En passant neurotrophic action of an intermediate axonal target in the developing mammalian CNS

H Wang, M Tessier-Lavigne


During development, neurons extend axons to their targets, then become dependent for their survival on trophic substances secreted by their target cells. Competition for limiting amounts of these substances is thought to account for much of the extensive naturally-occurring cell death that is seen throughout the nervous system. Here we show that spinal commissural neurons, a group of long projection neurons in the central nervous system (CNS), are also dependent for their survival on trophic support from one of their intermediate targets, the floor plate of the spinal cord. This dependence occurs during a several-day-long period when their axons extend along the floor plate, following which they develop additional trophic requirements. A dependence of neurons on trophic support derived en passant from their intermediate axonal targets provides a mechanism for rapidly eliminating misprojecting neurons, which may help to prevent the formation of aberrant neuronal circuits during the development of the nervous system.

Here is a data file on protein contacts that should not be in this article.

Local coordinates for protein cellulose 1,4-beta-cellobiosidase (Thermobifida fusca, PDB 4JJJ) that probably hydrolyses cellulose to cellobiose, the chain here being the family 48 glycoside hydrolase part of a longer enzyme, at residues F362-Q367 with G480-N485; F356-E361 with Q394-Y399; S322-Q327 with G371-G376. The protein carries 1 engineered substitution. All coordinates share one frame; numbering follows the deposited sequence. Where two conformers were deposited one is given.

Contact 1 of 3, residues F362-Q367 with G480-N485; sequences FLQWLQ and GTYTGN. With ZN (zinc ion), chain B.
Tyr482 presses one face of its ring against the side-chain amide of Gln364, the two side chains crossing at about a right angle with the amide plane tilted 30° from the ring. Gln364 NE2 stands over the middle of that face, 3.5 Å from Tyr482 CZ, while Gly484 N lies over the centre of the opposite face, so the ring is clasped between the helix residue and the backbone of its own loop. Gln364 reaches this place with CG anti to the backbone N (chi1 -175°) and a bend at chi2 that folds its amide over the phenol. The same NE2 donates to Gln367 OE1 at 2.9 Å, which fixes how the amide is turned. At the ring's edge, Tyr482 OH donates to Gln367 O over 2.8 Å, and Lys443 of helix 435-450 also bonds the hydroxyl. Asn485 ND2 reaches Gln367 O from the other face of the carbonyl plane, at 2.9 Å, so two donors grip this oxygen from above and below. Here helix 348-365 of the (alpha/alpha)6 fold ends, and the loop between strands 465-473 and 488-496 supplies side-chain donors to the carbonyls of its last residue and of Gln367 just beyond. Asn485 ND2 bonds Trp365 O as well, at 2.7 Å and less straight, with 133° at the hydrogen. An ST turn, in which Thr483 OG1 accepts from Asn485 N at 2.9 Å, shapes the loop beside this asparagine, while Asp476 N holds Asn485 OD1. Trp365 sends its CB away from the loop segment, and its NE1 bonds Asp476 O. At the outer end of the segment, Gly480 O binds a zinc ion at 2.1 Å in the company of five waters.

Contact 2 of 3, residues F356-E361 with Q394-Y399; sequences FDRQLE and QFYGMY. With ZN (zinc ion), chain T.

Oct 18, 1996·Cell·K Keino-MasuM Tessier-Lavigne
Feb 1, 1997·Current Opinion in Neurobiology·A M Davies
May 15, 1998·Neuron·B Pettmann, C E Henderson

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